What is the Racial Equity Learning Arc? The Racial Equity Learning Arc is a cohort-based series of workshops led by Alexa Broderick of The Equity Paradigm that is open to Duke staff and faculty who have completed the Racial Equity Institute’s Phase I workshop (or a near equivalent). This six-session series is intended to connect people within a community to build on foundational knowledge to further develop critical consciousness around issues of race.

Key objectives for the 6-session Learning Arc:

1. Establish and continue building a shared language and socio-historical context around race, equity, and inclusion (developed in REI Phase I) that creates the conditions for faculty and staff members to operate in meaningful ways that disrupt inequity
2. Provide opportunities to expand Duke’s learning community around racial equity
3. Deeply examine the relationship between power and whiteness, and interrogate the ways in which racism and white supremacy manifest in outcomes and experiences individually, interpersonally, institutionally, systemically, and culturally
4. Draw connections between personal lived experiences, norms and behaviors to the broader context of structural power, privilege and oppression
5. Build competency around anti-racist organizational development and begin developing goals and strategies that holistically improve equitable outcomes and experiences in offices and programs across Duke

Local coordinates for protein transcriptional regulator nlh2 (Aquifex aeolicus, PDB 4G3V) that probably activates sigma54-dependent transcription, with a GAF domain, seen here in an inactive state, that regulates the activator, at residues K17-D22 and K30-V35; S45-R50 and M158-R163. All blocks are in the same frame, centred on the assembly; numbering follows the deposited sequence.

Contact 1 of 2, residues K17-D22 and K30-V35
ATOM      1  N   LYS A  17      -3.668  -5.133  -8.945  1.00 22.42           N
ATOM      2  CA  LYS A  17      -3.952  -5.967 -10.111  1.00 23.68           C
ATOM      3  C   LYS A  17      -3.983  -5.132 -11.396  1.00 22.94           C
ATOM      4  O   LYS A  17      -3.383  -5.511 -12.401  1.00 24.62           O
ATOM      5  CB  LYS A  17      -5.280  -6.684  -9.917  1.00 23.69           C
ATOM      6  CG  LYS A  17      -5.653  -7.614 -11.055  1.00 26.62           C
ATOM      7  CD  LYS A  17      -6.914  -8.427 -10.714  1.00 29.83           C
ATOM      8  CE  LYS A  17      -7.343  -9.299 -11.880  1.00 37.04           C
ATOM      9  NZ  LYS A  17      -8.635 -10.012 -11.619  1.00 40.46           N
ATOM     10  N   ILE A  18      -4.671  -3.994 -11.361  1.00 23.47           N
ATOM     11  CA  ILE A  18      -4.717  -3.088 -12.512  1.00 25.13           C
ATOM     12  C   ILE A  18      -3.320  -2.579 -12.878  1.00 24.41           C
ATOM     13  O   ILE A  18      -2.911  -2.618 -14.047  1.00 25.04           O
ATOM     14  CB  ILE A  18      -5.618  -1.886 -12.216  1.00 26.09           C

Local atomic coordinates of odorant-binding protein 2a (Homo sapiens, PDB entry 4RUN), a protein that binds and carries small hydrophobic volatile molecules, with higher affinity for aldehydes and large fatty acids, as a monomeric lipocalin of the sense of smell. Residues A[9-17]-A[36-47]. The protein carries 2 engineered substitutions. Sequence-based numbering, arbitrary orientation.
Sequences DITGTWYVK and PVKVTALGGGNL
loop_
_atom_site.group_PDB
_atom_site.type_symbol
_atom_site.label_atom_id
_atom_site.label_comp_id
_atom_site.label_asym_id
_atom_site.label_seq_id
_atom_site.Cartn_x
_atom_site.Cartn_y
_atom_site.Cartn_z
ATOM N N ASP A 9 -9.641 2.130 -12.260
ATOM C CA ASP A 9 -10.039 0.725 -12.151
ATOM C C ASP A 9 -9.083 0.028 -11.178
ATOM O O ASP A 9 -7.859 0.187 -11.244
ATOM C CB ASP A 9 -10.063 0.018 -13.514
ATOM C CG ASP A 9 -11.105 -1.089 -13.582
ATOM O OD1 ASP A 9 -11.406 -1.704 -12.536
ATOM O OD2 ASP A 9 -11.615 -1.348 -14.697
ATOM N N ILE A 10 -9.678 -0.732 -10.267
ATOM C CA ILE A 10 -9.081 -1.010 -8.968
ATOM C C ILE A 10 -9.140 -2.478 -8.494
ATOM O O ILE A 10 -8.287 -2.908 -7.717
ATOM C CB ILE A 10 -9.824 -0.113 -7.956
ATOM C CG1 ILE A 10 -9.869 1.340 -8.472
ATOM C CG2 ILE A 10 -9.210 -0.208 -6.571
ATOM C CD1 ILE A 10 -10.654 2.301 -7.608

About the facilitator: Alexa Broderick is a diversity, equity and inclusion researcher, coach, designer, practitioner, and facilitator with extensive experience in designing adult learning experiences that improve organizational culture and disrupt inequity. As a racial equity organizer and status quo disruptor she is passionate about achieving systems-wide change through the development of a racial equity lens. Alexa specializes in helping organizations and individuals understand themselves and their work in the context of equity, while helping them hone and develop critical mindsets and competencies that can be used to interrupt oppressive systems, implicit biases, and behaviors that perpetuate inequity.

Co-sponsored by the Duke Human Rights Center at the Franklin Humanities Institute and the Duke University Office of Civic Engagement.